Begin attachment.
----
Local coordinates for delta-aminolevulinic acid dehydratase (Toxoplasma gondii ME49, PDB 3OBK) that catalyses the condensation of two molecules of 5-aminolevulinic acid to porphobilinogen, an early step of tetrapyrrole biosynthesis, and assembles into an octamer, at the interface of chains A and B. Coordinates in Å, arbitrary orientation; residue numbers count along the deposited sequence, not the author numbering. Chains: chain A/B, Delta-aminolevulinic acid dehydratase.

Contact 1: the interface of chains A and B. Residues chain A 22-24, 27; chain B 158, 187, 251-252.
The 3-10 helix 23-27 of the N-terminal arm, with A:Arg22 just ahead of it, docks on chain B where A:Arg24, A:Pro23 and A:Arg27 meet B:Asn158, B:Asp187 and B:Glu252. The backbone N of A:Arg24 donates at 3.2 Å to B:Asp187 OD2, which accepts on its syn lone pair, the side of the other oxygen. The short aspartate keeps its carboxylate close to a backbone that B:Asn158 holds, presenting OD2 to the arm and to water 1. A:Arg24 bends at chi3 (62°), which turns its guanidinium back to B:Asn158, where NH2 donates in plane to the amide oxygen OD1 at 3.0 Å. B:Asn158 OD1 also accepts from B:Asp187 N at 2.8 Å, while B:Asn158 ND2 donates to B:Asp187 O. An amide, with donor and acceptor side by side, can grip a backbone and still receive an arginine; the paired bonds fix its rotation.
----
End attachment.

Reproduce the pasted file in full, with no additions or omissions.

Local coordinates for delta-aminolevulinic acid dehydratase (Toxoplasma gondii ME49, PDB 3OBK) that catalyses the condensation of two molecules of 5-aminolevulinic acid to porphobilinogen, an early step of tetrapyrrole biosynthesis, and assembles into an octamer, at the interface of chains A and B. Coordinates in Å, arbitrary orientation; residue numbers count along the deposited sequence, not the author numbering. Chains: chain A/B, Delta-aminolevulinic acid dehydratase.

Contact 1: the interface of chains A and B. Residues chain A 22-24, 27; chain B 158, 187, 251-252.
The 3-10 helix 23-27 of the N-terminal arm, with A:Arg22 just ahead of it, docks on chain B where A:Arg24, A:Pro23 and A:Arg27 meet B:Asn158, B:Asp187 and B:Glu252. The backbone N of A:Arg24 donates at 3.2 Å to B:Asp187 OD2, which accepts on its syn lone pair, the side of the other oxygen. The short aspartate keeps its carboxylate close to a backbone that B:Asn158 holds, presenting OD2 to the arm and to water 1. A:Arg24 bends at chi3 (62°), which turns its guanidinium back to B:Asn158, where NH2 donates in plane to the amide oxygen OD1 at 3.0 Å. B:Asn158 OD1 also accepts from B:Asp187 N at 2.8 Å, while B:Asn158 ND2 donates to B:Asp187 O. An amide, with donor and acceptor side by side, can grip a backbone and still receive an arginine; the paired bonds fix its rotation.